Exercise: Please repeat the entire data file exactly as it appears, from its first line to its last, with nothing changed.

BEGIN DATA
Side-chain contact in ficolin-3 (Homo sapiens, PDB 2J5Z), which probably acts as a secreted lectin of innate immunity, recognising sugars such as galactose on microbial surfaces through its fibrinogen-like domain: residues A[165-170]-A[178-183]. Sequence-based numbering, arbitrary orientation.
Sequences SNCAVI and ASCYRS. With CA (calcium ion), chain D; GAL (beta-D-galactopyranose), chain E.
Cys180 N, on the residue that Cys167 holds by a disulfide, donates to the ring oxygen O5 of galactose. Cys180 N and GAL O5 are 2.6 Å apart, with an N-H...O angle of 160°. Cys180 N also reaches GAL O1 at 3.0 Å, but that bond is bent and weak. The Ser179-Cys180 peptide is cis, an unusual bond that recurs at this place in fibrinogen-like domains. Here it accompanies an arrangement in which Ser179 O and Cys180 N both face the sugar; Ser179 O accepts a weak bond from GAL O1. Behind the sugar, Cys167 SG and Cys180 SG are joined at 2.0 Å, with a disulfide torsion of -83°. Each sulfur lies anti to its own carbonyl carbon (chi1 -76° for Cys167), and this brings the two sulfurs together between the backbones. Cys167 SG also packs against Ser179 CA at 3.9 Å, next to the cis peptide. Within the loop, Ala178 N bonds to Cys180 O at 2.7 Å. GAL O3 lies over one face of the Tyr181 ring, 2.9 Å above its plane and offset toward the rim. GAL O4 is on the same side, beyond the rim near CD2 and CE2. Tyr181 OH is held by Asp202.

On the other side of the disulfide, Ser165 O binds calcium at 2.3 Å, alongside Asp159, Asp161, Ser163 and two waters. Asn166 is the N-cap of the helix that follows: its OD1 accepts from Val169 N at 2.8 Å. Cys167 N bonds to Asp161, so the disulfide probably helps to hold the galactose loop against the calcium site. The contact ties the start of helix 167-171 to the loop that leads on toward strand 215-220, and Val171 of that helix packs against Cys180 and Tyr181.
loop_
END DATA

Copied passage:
Side-chain contact in ficolin-3 (Homo sapiens, PDB 2J5Z), which probably acts as a secreted lectin of innate immunity, recognising sugars such as galactose on microbial surfaces through its fibrinogen-like domain: residues A[165-170]-A[178-183]. Sequence-based numbering, arbitrary orientation.
Sequences SNCAVI and ASCYRS. With CA (calcium ion), chain D; GAL (beta-D-galactopyranose), chain E.
Cys180 N, on the residue that Cys167 holds by a disulfide, donates to the ring oxygen O5 of galactose. Cys180 N and GAL O5 are 2.6 Å apart, with an N-H...O angle of 160°. Cys180 N also reaches GAL O1 at 3.0 Å, but that bond is bent and weak. The Ser179-Cys180 peptide is cis, an unusual bond that recurs at this place in fibrinogen-like domains. Here it accompanies an arrangement in which Ser179 O and Cys180 N both face the sugar; Ser179 O accepts a weak bond from GAL O1. Behind the sugar, Cys167 SG and Cys180 SG are joined at 2.0 Å, with a disulfide torsion of -83°. Each sulfur lies anti to its own carbonyl carbon (chi1 -76° for Cys167), and this brings the two sulfurs together between the backbones. Cys167 SG also packs against Ser179 CA at 3.9 Å, next to the cis peptide. Within the loop, Ala178 N bonds to Cys180 O at 2.7 Å. GAL O3 lies over one face of the Tyr181 ring, 2.9 Å above its plane and offset toward the rim. GAL O4 is on the same side, beyond the rim near CD2 and CE2. Tyr181 OH is held by Asp202.

On the other side of the disulfide, Ser165 O binds calcium at 2.3 Å, alongside Asp159, Asp161, Ser163 and two waters. Asn166 is the N-cap of the helix that follows: its OD1 accepts from Val169 N at 2.8 Å. Cys167 N bonds to Asp161, so the disulfide probably helps to hold the galactose loop against the calcium site. The contact ties the start of helix 167-171 to the loop that leads on toward strand 215-220, and Val171 of that helix packs against Cys180 and Tyr181.
loop_